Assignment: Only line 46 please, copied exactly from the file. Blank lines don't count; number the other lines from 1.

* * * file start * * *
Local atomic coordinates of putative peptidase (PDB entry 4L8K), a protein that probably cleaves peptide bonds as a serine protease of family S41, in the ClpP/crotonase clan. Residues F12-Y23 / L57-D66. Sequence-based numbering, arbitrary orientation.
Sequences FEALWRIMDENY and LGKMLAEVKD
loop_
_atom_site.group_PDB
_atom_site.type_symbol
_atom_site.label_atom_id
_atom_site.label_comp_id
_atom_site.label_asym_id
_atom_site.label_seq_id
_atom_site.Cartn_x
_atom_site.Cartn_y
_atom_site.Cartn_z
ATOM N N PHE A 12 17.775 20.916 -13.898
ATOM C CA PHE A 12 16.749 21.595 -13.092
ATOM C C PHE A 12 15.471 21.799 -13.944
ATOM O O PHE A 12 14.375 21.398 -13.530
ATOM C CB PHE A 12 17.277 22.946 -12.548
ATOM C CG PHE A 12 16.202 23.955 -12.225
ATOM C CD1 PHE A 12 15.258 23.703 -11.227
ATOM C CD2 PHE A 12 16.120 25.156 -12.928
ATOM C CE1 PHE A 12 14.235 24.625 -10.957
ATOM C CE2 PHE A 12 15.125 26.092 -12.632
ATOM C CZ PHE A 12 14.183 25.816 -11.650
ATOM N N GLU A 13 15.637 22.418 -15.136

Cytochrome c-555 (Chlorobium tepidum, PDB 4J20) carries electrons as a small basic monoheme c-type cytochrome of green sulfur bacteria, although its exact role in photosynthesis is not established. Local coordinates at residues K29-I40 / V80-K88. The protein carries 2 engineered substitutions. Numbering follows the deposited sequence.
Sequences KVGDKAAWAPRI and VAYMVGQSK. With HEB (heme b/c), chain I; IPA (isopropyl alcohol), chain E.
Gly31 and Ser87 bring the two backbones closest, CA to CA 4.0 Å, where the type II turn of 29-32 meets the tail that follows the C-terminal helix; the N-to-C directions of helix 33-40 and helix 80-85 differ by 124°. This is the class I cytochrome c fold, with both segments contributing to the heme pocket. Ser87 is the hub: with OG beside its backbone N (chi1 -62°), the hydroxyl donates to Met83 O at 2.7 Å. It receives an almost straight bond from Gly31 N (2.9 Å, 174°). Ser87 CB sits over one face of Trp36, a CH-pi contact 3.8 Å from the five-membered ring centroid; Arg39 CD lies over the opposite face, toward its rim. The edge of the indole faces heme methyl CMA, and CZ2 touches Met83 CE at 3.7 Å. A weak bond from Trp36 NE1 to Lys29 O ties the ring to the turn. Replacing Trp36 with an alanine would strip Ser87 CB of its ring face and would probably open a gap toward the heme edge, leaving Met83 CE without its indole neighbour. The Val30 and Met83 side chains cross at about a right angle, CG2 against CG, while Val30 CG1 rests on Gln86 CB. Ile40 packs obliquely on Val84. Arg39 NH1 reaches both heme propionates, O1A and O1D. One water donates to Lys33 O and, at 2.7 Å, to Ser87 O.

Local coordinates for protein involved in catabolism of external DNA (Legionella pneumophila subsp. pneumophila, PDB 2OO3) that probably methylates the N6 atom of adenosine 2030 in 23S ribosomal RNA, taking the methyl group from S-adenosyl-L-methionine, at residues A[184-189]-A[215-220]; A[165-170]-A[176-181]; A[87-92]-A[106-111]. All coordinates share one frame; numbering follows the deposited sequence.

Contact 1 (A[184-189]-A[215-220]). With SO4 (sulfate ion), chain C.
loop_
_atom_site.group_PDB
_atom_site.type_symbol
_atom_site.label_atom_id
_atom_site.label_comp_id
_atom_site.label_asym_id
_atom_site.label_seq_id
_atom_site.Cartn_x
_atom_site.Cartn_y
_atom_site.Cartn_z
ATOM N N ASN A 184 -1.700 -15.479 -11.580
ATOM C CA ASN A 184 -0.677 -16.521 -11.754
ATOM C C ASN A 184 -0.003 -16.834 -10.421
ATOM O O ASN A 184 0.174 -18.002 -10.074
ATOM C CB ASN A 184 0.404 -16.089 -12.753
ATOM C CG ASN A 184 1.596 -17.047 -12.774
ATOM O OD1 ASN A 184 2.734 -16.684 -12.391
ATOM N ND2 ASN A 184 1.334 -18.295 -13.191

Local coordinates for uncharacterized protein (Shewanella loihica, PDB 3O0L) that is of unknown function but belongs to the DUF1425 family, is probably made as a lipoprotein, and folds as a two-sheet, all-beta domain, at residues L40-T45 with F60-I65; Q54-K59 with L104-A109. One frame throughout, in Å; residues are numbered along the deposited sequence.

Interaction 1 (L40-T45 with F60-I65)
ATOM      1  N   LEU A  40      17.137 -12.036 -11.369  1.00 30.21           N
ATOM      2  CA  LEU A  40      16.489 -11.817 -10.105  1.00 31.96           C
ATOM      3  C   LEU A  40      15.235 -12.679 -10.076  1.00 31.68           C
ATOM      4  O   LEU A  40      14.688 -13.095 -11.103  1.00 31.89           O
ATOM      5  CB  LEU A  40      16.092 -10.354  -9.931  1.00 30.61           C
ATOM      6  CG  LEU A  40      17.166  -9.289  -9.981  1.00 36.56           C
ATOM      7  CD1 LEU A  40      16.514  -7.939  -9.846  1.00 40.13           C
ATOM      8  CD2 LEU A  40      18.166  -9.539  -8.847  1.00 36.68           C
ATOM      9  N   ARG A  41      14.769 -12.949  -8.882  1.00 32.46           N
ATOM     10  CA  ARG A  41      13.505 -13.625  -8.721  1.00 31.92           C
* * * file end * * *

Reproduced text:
ATOM O OD1 ASN A 184 2.734 -16.684 -12.391